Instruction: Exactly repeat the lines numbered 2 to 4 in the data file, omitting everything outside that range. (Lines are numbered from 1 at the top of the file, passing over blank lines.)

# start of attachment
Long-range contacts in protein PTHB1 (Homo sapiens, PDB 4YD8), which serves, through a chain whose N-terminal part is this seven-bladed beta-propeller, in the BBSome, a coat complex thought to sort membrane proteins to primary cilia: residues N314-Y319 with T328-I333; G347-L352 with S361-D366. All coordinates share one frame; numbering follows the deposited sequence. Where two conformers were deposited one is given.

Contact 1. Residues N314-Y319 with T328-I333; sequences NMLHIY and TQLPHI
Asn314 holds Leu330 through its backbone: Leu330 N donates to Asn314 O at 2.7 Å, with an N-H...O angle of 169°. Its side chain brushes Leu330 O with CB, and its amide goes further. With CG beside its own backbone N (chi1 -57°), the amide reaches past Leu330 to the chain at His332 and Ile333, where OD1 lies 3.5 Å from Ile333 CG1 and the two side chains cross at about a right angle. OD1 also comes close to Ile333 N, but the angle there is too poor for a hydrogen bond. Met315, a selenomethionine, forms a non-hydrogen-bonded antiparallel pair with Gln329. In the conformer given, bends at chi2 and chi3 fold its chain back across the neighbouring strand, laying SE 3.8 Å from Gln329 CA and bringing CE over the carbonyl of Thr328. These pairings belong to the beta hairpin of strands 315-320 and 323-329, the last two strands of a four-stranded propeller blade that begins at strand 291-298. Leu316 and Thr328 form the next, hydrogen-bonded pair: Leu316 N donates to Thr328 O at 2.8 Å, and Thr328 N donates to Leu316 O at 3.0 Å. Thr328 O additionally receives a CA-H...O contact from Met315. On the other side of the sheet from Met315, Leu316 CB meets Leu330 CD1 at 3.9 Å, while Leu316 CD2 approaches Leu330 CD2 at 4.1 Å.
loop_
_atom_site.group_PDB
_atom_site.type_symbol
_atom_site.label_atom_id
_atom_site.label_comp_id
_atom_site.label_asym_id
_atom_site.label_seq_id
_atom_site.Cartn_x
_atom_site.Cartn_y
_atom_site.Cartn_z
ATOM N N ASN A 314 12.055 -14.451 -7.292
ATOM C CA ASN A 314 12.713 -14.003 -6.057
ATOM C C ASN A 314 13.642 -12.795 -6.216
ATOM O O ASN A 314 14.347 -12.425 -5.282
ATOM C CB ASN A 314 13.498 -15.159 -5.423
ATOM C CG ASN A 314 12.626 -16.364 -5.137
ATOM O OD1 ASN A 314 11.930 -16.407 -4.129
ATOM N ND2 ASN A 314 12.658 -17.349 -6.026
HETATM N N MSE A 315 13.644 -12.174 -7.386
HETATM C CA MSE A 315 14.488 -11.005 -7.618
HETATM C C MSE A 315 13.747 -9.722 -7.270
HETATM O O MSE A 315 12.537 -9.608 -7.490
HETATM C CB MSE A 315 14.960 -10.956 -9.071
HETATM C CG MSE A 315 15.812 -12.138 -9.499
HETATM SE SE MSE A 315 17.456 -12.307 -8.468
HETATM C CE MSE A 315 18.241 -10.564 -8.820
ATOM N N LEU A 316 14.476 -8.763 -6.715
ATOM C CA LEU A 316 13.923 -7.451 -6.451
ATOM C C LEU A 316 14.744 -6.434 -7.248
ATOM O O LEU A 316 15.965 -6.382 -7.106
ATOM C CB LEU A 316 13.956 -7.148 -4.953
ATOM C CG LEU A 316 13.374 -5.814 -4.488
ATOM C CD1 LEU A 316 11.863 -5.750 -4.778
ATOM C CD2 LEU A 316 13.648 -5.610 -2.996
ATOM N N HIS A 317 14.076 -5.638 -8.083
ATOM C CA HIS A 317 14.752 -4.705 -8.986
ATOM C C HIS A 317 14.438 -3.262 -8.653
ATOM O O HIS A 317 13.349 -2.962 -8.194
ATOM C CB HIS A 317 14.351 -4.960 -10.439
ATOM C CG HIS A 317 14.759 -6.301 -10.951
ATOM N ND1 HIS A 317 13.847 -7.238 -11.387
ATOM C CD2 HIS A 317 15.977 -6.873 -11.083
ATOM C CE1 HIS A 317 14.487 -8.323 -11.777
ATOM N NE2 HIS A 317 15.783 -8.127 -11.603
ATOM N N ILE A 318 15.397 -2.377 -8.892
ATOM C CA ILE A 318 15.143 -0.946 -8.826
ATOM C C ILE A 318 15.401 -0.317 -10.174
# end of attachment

Contact 1. Residues N314-Y319 with T328-I333; sequences NMLHIY and TQLPHI
Asn314 holds Leu330 through its backbone: Leu330 N donates to Asn314 O at 2.7 Å, with an N-H...O angle of 169°. Its side chain brushes Leu330 O with CB, and its amide goes further. With CG beside its own backbone N (chi1 -57°), the amide reaches past Leu330 to the chain at His332 and Ile333, where OD1 lies 3.5 Å from Ile333 CG1 and the two side chains cross at about a right angle. OD1 also comes close to Ile333 N, but the angle there is too poor for a hydrogen bond. Met315, a selenomethionine, forms a non-hydrogen-bonded antiparallel pair with Gln329. In the conformer given, bends at chi2 and chi3 fold its chain back across the neighbouring strand, laying SE 3.8 Å from Gln329 CA and bringing CE over the carbonyl of Thr328. These pairings belong to the beta hairpin of strands 315-320 and 323-329, the last two strands of a four-stranded propeller blade that begins at strand 291-298. Leu316 and Thr328 form the next, hydrogen-bonded pair: Leu316 N donates to Thr328 O at 2.8 Å, and Thr328 N donates to Leu316 O at 3.0 Å. Thr328 O additionally receives a CA-H...O contact from Met315. On the other side of the sheet from Met315, Leu316 CB meets Leu330 CD1 at 3.9 Å, while Leu316 CD2 approaches Leu330 CD2 at 4.1 Å.
loop_